Disconnection affects groups differently and there are different options for and responses to disconnection.
    Little understanding of the effects of disconnection.
    Impact of events like COVID-19 on disconnection practices and effects.
  • Baym, Wagman & Persuad (2020) found that “users practice disconnection at many nested levels of vernacular affordances”.
    These practices (one they call ‘mindfully scrolling’) are helpful for avoiding harmful or overused elements of Facebook but these are not transformative of the platform (avoid rather than change).
    Mannell (2019) found that young people use mobile messaging apps to limit connections with friends and family and that mobile messages have specific disconnective affordances: “the opportunities for disconnection facilitated by the material properties of messaging platforms and mobile devices”.
    Bossio & Holton (2021) found that journalists experience social media fatigue as a result of burn out and anxiety about harmful effects of social media and respond with a range of disconnective practices.
    Syvertsen & Elin (2020) argued that digital disconnection discourses are part of ideologies that “rest on and reinforce self-optimization, responsibiization and commodification”.
    Kaun (2021) sees digital disconnection as a condition of hyperconnectivity through the lens of ‘a negative sociology’ as: “a way to reproduce and sustain the social order that is increasingly built on digital technology.”
  • Kuntsman & Miyake (2019) propose that the term ‘digital disengagement’ should be thought of as a continuum and that:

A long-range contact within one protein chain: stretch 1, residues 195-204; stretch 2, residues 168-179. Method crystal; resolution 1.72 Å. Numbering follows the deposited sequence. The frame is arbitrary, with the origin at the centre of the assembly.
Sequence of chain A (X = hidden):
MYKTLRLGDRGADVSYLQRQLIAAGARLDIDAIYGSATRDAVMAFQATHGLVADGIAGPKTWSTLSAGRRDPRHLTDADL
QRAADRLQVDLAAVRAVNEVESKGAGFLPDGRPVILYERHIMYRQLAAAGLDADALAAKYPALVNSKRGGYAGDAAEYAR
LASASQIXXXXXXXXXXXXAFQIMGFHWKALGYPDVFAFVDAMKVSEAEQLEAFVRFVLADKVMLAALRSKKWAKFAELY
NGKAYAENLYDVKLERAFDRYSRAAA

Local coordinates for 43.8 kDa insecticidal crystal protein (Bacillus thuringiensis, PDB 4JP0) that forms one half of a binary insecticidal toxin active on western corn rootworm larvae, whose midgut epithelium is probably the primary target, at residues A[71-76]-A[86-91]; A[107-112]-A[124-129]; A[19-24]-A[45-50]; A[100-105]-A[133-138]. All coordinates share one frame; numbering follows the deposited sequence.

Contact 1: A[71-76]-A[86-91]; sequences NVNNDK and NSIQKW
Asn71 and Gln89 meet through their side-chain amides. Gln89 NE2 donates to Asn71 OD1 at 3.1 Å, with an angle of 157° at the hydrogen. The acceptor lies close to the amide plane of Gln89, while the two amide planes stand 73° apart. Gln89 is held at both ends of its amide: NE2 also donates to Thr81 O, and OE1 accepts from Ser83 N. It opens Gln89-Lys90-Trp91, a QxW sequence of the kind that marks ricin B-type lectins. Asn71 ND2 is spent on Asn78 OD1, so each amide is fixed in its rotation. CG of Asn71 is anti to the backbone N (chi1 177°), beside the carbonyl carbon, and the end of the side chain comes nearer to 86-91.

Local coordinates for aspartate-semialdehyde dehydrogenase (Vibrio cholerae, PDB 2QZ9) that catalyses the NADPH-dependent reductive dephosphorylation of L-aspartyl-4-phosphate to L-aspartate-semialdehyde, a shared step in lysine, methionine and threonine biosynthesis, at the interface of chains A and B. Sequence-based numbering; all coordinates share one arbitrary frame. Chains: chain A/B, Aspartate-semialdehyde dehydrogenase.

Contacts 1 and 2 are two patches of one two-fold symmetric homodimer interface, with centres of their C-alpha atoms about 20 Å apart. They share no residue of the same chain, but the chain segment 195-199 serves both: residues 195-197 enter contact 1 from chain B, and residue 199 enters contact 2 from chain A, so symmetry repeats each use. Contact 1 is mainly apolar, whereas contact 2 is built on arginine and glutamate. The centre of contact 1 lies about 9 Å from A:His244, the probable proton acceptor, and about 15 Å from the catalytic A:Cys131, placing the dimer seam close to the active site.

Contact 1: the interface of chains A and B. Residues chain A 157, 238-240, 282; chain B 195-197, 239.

Social engagement does not always mean digital engagement (and vice versa)
    Practices of digital disengagement are rarely total and unidirectional
    Digital disengagement occurs across time and space and is dynamic and situational
    Digital disengagement involves both human and non-human actors.
    Digital engagement/disengagement has a relationship to measures of engagement/disengagement e.g. civic engagement indexes but is not well articulated.
    Similarly, digital engagement/disengagement has a relationship to digital inclusion/exclusion e.g. ADII is an index of inclusion along lines of access, affordability and ability, but is also not well understood. Where does engagement fit in?
  • What are the patterns of digital disengagement linked to increased online racialised harassment and hate of Asian Australians during COVID-19?
    What are the changes in user (dis)engagement resulting from online harassment and hate speech during COVID-19? How do groups respond to digital disengagement?
    What are the consequences of digital disengagement for Asian Australians and other groups who are particularly exposed to racism and harassment during COVID-19?
    What is the role of platform affordances, regulation and algorithms in the dynamics of digital (dis)engagement?